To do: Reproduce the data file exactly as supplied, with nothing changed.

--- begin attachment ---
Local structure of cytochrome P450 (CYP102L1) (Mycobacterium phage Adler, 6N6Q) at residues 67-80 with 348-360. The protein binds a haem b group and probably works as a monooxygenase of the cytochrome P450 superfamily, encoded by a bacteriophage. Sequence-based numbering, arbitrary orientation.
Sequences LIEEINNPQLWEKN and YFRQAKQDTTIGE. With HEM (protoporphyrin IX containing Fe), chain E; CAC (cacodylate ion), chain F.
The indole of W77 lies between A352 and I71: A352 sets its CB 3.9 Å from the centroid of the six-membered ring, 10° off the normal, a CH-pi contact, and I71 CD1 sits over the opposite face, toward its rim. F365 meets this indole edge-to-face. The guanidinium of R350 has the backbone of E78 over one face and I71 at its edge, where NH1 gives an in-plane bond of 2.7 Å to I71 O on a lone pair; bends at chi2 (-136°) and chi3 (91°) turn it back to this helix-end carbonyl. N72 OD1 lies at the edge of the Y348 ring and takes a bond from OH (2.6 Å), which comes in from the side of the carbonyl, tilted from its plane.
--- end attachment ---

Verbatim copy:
Local structure of cytochrome P450 (CYP102L1) (Mycobacterium phage Adler, 6N6Q) at residues 67-80 with 348-360. The protein binds a haem b group and probably works as a monooxygenase of the cytochrome P450 superfamily, encoded by a bacteriophage. Sequence-based numbering, arbitrary orientation.
Sequences LIEEINNPQLWEKN and YFRQAKQDTTIGE. With HEM (protoporphyrin IX containing Fe), chain E; CAC (cacodylate ion), chain F.
The indole of W77 lies between A352 and I71: A352 sets its CB 3.9 Å from the centroid of the six-membered ring, 10° off the normal, a CH-pi contact, and I71 CD1 sits over the opposite face, toward its rim. F365 meets this indole edge-to-face. The guanidinium of R350 has the backbone of E78 over one face and I71 at its edge, where NH1 gives an in-plane bond of 2.7 Å to I71 O on a lone pair; bends at chi2 (-136°) and chi3 (91°) turn it back to this helix-end carbonyl. N72 OD1 lies at the edge of the Y348 ring and takes a bond from OH (2.6 Å), which comes in from the side of the carbonyl, tilted from its plane.